The industry should be investing more in people. And by that, I mean growing and training the cybersecurity experts of the future. There are so many good folks out there, and not just in the technology field, that would do very well in cybersecurity roles. Many of them are deep within our organizations and just need to be tapped, motivated, and educated. It’s disingenuous for companies to cry that there’s a cyberskill shortage when they aren’t doing anything to raise up the folks inside their own ranks.

Are there any differences in the way cybersecurity challenges need to be tackled in the different regions?

We have seen some difference in cyberattacks by region. I think a major factor impacting this is which technology platforms are being used and in what ways. For example, the US leverages a lot of tech for retail, so we see a lot of credential stuffing and online fraud. Whereas another region may be deeper into FinTech or delivering government services via technology, or even mobile. This is where we see more regional differences in compliance, which also will overlay on the tech and security deployments.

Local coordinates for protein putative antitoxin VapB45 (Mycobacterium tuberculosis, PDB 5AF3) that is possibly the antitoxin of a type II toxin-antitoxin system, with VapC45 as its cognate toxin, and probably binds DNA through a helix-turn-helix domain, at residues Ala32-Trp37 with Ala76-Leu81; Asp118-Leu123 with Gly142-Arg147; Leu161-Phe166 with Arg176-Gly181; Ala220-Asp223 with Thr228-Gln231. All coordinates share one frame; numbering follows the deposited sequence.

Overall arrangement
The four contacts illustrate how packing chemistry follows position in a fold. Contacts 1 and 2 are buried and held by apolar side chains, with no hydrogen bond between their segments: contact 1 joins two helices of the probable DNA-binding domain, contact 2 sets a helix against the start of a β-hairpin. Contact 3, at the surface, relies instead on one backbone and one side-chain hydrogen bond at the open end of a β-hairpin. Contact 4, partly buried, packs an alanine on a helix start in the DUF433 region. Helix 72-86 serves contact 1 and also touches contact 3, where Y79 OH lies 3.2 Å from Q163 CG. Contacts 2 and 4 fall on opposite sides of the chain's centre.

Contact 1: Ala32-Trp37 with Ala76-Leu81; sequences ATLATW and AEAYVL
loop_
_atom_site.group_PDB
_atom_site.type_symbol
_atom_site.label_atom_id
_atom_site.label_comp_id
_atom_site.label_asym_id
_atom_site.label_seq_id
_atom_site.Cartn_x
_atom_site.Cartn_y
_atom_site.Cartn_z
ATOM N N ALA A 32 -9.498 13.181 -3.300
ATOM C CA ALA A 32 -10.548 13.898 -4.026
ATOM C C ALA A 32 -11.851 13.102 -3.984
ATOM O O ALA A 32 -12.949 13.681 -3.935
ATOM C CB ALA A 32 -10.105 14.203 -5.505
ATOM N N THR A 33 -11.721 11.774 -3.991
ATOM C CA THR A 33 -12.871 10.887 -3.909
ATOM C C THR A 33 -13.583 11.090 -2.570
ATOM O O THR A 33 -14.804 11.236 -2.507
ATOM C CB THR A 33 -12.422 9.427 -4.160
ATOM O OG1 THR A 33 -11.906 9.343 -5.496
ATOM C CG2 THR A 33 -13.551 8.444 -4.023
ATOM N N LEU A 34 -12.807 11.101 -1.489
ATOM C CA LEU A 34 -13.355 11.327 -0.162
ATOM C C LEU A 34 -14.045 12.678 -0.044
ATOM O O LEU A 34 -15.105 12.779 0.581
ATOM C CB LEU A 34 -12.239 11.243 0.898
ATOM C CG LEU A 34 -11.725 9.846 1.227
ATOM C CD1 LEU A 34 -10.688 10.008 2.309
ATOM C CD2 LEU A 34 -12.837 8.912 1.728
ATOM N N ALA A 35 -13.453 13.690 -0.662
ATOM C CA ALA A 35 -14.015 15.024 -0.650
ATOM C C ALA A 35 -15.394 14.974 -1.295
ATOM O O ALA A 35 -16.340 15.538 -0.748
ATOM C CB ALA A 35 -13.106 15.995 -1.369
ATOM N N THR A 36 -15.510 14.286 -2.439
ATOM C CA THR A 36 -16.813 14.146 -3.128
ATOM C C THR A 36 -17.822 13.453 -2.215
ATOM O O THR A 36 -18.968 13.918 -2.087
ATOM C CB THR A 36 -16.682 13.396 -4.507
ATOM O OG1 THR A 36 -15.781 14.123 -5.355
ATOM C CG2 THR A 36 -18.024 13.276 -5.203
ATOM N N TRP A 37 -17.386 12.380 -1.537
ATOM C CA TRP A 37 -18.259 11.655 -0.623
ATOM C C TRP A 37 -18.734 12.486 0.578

What changes to your job role have you seen in the last year and how do you see these developing in the next 12 months?

My current role is carrying out threat research and talking with security leaders to develop intelligence for the security community. I’m not in what you’d call a typical cybersecurity role. I do see changes in what people are interested in with respect to content and conversation. There’s a lot more interest in DevSecOps, cloud security, and moving to zero trust.

What advice would you offer somebody aspiring to obtain a C-level position in the security industry?

Learn to speak in terms of the business that you’re going to be working in. No one in a C-level position is going to want to hear arcane technical talk or abstractions. And every organization cares about different things. Understand the value flows of your organization and think of all your work in the context of that. The more you can translate cyber-risks into things your C-levels are used to dealing with, the more they will listen to you.